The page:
This is very important for people who have either long diseases that necessitate regular visits to the doctor or in case somebody gets cancer for example. They’re protected by the out of pocket maximum, which means that the cost for the employee will never be above that amount. Once they’ve reached that out of pocket maximum, the insurance will cover a hundred percent of the cost.

Health insurance terms : inclusions and exclusions related to the services covered by the health insurance

When you go visit that doctor to the clinic or to the hospital, there are two types of providers : in-network and out-of-network providers.

The plan comes with a list of service providers who are included in the plan. As a plan member, if you go to an in-network provider, your health insurance card is accepted and the employee only gets charged as per their insurance plan.

But if you go to an out-of-network provider, you must pay in full and then they will have to file for reimbursement by the insurance company. The cost may or may not be covered in full and the end cost might be higher, because the out-of-network providers have not negotiated specific prices for the different services beforehand with the insurance companies. So out-of-network providers tend to be overall more expensive for the employee, for the employer and for the insurance company.

Sometimes you get an option for a rider or optional additional coverage, which is things that are offered for an additional premium. For instance, you might have a choice to add more maternity cover, more dental, more cover for preexisting conditions and so on.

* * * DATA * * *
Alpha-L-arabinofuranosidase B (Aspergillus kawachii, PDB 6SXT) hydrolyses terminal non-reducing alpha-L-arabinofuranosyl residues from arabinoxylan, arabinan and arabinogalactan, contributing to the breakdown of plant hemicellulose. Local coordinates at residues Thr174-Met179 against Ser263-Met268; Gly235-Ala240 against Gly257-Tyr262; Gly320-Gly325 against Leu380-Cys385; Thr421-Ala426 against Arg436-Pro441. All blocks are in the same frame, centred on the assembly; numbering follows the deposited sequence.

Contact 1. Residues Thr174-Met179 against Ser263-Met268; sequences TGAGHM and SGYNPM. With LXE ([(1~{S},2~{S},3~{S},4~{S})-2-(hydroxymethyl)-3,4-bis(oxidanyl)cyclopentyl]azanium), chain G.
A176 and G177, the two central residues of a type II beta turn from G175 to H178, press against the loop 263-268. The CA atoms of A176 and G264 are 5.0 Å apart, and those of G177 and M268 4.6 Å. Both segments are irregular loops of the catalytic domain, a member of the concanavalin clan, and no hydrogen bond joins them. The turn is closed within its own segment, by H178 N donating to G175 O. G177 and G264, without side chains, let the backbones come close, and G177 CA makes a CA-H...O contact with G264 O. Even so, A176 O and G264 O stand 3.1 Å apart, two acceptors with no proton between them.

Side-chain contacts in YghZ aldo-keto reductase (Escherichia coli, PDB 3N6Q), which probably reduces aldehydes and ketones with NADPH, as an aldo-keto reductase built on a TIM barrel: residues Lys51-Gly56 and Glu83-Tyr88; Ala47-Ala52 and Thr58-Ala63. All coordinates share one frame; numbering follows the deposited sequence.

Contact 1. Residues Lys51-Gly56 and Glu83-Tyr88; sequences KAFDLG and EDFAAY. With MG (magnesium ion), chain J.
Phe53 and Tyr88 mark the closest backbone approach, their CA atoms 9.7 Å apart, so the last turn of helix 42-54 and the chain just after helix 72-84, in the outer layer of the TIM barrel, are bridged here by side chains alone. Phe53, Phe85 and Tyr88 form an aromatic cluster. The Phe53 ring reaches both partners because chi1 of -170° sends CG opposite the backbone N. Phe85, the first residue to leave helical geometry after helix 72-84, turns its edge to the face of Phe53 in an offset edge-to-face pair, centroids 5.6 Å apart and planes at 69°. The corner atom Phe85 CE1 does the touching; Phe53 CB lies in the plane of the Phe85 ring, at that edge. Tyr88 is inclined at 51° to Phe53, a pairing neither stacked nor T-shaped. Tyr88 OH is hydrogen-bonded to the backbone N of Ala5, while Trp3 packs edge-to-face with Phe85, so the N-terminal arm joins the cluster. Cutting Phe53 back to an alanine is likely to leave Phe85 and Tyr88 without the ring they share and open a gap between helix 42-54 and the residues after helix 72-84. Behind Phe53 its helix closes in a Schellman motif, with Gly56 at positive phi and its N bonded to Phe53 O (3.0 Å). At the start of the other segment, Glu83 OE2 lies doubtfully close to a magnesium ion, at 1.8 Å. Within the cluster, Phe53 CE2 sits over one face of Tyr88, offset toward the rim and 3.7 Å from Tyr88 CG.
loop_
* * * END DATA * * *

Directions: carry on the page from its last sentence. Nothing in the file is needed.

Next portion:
Talking of which, a preexisting condition is a disease or health condition that existed before the person enrolled in the plan. That could be things like asthma or diabetes. Pre-existing conditions will usually only be covered by the insurance after a period of time has passed since the first enrollment. That waiting period is often six months.

It means that once an employee joins your company and joins your health insurance plan, if they have a preexisting condition, they might not be covered for any claims related to that condition in the first six months. It could also be that some preexisting conditions might not be insured at all. So you have to be cautious of those.

Exclusions are typically services or diseases which are not covered by the insurance company. A temporary exclusion is the waiting time for preexisting condition before it becomes covered by the insurance.

Exclusions could exist around access to certain hospitals or clinics that are specifically denied in the scheme. If the employee goes there, it’s a full exclusion and sometimes does not get even reimbursed at all, unless there’s a pre-approval by the insurance company for a reason, X or Y.

There are also often exclusions for some specific treatments. Depending where you are, and depending on your company, some treatments like fertility issues treatments, psychological or psychiatric treatment for personality or behavioral disorders, sleep disorders, cosmetic surgery, obesity treatment, addiction treatment, and so on, might not be included in the services that are paid for through the health insurance scheme.

So that’s it. I hope that you found this useful. Don’t hesitate to share it with your employees at the time you’re communicating about the renewal of your incentive scheme or even throughout the year.

This is good information for people to have, so that they understand how much of costs they might have to be out of pocket of when they go use health services. Education will help them to hopefully choose a provider who is in-network, to make sure that they have as little as possible that they need to pay by themselves before they get reimbursed.

Thank you very much and see you next week on Compensation Insider !